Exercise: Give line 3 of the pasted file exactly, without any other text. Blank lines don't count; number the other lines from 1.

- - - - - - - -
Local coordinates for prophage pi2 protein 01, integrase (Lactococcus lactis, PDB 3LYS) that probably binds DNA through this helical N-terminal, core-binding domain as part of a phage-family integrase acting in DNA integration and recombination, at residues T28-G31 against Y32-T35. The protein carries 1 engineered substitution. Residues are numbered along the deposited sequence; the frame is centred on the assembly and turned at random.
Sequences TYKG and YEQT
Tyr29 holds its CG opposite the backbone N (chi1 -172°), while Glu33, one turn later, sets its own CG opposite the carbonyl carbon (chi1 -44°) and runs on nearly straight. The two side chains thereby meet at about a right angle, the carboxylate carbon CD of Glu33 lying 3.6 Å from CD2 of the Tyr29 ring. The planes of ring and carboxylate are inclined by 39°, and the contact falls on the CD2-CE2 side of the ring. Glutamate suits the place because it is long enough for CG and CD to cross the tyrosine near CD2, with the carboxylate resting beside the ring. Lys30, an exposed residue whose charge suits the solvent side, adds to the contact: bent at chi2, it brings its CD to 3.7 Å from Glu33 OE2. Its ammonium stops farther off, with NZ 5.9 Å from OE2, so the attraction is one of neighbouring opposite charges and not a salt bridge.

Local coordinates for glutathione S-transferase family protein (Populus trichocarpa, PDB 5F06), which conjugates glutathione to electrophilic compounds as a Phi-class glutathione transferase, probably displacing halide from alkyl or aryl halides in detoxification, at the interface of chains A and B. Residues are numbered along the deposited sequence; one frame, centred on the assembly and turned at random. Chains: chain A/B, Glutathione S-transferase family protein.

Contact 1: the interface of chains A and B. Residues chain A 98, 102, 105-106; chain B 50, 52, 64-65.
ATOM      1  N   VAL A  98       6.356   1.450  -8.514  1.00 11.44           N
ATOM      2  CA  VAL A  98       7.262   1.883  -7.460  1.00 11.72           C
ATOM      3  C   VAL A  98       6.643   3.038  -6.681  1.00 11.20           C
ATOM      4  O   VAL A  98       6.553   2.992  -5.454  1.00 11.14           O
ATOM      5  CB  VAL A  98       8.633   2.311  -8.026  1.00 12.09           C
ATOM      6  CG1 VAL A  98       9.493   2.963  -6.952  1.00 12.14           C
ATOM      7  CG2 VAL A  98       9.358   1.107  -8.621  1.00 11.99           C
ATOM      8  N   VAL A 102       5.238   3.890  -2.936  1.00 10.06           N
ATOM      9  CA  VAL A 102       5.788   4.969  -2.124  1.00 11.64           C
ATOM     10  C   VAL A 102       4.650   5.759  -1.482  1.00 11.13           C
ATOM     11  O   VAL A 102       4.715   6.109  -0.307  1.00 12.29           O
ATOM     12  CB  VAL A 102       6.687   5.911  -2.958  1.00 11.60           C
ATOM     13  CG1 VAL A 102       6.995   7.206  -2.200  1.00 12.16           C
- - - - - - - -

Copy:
Tyr29 holds its CG opposite the backbone N (chi1 -172°), while Glu33, one turn later, sets its own CG opposite the carbonyl carbon (chi1 -44°) and runs on nearly straight. The two side chains thereby meet at about a right angle, the carboxylate carbon CD of Glu33 lying 3.6 Å from CD2 of the Tyr29 ring. The planes of ring and carboxylate are inclined by 39°, and the contact falls on the CD2-CE2 side of the ring. Glutamate suits the place because it is long enough for CG and CD to cross the tyrosine near CD2, with the carboxylate resting beside the ring. Lys30, an exposed residue whose charge suits the solvent side, adds to the contact: bent at chi2, it brings its CD to 3.7 Å from Glu33 OE2. Its ammonium stops farther off, with NZ 5.9 Å from OE2, so the attraction is one of neighbouring opposite charges and not a salt bridge.